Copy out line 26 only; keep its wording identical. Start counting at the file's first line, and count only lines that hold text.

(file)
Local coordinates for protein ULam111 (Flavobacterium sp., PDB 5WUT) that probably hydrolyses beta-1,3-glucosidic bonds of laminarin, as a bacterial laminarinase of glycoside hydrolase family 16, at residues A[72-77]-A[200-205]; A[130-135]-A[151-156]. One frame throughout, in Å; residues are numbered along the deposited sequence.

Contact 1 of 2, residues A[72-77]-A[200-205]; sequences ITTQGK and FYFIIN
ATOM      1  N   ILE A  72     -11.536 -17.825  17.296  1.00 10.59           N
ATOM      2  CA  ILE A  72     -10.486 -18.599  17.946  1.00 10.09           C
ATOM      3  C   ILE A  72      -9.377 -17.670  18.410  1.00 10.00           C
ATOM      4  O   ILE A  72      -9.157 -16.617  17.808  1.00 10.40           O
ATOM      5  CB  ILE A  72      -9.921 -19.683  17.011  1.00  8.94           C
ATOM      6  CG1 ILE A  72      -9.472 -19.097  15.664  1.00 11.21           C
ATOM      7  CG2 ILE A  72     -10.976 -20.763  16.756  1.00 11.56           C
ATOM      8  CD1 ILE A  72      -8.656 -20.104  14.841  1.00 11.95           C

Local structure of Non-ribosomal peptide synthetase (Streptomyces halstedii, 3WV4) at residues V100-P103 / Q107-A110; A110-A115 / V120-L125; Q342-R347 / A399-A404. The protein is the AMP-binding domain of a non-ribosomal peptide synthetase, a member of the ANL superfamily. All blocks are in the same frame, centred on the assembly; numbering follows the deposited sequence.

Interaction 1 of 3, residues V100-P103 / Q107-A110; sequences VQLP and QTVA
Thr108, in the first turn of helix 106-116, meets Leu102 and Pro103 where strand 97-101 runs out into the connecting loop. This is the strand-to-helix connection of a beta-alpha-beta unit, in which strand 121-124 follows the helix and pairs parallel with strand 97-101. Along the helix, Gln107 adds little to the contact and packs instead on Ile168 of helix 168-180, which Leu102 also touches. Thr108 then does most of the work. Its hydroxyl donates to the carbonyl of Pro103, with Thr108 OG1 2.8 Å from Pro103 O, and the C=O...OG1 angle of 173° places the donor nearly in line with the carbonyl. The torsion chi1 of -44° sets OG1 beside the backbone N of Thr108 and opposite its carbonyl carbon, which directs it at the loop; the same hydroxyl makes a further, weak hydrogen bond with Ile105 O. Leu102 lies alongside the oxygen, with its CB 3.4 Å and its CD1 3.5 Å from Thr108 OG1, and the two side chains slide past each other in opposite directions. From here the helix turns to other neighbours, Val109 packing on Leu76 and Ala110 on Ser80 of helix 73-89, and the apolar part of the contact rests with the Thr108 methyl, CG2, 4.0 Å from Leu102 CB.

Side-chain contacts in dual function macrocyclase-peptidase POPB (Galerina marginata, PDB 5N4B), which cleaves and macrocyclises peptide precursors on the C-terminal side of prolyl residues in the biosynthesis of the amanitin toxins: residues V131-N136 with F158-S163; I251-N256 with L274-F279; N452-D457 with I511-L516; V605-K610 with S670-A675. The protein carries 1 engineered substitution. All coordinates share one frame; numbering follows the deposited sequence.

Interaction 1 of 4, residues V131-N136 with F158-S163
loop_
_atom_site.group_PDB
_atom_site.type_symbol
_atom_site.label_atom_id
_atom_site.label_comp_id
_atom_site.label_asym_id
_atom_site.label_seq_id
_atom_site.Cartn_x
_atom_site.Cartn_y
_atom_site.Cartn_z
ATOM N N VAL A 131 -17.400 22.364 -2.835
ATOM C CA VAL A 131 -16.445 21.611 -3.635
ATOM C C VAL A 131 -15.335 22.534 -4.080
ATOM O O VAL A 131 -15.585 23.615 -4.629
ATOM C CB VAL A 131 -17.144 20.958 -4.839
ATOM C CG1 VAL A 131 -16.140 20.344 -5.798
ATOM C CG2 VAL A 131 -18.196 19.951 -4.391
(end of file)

ATOM N N VAL A 131 -17.400 22.364 -2.835